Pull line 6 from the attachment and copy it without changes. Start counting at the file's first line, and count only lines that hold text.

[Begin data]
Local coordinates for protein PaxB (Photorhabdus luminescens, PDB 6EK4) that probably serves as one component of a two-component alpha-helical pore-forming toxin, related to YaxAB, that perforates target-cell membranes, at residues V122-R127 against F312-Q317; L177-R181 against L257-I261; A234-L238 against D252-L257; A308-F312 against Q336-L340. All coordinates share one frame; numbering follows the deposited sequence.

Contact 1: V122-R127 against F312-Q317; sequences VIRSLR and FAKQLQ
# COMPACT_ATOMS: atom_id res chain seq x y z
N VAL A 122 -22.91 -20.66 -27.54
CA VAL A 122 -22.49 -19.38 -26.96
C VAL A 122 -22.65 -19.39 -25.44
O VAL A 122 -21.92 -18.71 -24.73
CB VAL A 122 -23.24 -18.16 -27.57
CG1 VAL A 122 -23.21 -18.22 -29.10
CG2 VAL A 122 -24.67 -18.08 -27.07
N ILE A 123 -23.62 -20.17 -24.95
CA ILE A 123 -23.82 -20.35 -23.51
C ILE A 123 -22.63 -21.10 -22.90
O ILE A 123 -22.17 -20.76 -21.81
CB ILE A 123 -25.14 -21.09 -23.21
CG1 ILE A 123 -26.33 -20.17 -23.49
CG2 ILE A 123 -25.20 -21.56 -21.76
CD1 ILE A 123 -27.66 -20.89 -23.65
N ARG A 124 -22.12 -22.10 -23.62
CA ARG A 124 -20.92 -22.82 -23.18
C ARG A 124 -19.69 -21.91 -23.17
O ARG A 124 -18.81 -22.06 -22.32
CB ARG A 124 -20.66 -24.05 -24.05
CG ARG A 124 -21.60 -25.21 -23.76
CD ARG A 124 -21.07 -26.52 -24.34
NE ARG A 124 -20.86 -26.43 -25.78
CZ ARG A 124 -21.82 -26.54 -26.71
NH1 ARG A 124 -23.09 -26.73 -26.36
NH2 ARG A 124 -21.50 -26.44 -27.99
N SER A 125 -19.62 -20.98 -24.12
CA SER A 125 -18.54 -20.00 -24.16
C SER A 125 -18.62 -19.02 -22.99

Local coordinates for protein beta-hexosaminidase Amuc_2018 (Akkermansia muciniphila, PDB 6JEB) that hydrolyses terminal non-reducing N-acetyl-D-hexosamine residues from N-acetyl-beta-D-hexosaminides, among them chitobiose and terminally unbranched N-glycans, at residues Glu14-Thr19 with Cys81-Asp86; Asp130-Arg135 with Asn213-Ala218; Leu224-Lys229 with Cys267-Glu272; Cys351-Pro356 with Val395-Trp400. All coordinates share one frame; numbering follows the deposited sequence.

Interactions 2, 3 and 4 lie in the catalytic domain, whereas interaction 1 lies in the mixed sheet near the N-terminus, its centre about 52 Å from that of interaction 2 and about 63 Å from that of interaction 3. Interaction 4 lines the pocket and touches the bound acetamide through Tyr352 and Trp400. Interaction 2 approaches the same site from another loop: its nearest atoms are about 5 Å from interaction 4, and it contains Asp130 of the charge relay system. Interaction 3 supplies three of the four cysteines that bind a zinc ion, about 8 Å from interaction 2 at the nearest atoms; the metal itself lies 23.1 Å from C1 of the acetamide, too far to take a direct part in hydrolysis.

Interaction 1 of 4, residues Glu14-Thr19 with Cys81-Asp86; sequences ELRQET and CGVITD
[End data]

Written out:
C VAL A 122 -22.65 -19.39 -25.44